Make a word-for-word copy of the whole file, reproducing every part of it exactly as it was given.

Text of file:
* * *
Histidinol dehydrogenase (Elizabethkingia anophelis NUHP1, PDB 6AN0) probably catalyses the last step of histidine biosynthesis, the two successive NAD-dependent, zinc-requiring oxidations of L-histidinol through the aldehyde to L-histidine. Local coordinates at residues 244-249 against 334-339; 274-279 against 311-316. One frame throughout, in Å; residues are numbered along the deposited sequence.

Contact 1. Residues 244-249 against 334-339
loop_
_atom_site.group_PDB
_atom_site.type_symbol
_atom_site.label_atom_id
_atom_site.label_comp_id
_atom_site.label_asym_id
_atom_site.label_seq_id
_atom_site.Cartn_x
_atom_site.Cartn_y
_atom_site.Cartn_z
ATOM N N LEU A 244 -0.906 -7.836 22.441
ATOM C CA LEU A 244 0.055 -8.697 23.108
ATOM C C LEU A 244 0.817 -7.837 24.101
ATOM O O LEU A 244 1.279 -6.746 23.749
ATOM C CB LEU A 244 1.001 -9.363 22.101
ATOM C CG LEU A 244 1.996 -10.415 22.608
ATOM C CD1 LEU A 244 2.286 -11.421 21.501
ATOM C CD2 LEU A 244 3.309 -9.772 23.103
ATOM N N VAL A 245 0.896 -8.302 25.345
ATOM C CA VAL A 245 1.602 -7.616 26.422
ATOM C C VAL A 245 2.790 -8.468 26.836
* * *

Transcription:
Histidinol dehydrogenase (Elizabethkingia anophelis NUHP1, PDB 6AN0) probably catalyses the last step of histidine biosynthesis, the two successive NAD-dependent, zinc-requiring oxidations of L-histidinol through the aldehyde to L-histidine. Local coordinates at residues 244-249 against 334-339; 274-279 against 311-316. One frame throughout, in Å; residues are numbered along the deposited sequence.

Contact 1. Residues 244-249 against 334-339
loop_
_atom_site.group_PDB
_atom_site.type_symbol
_atom_site.label_atom_id
_atom_site.label_comp_id
_atom_site.label_asym_id
_atom_site.label_seq_id
_atom_site.Cartn_x
_atom_site.Cartn_y
_atom_site.Cartn_z
ATOM N N LEU A 244 -0.906 -7.836 22.441
ATOM C CA LEU A 244 0.055 -8.697 23.108
ATOM C C LEU A 244 0.817 -7.837 24.101
ATOM O O LEU A 244 1.279 -6.746 23.749
ATOM C CB LEU A 244 1.001 -9.363 22.101
ATOM C CG LEU A 244 1.996 -10.415 22.608
ATOM C CD1 LEU A 244 2.286 -11.421 21.501
ATOM C CD2 LEU A 244 3.309 -9.772 23.103
ATOM N N VAL A 245 0.896 -8.302 25.345
ATOM C CA VAL A 245 1.602 -7.616 26.422
ATOM C C VAL A 245 2.790 -8.468 26.836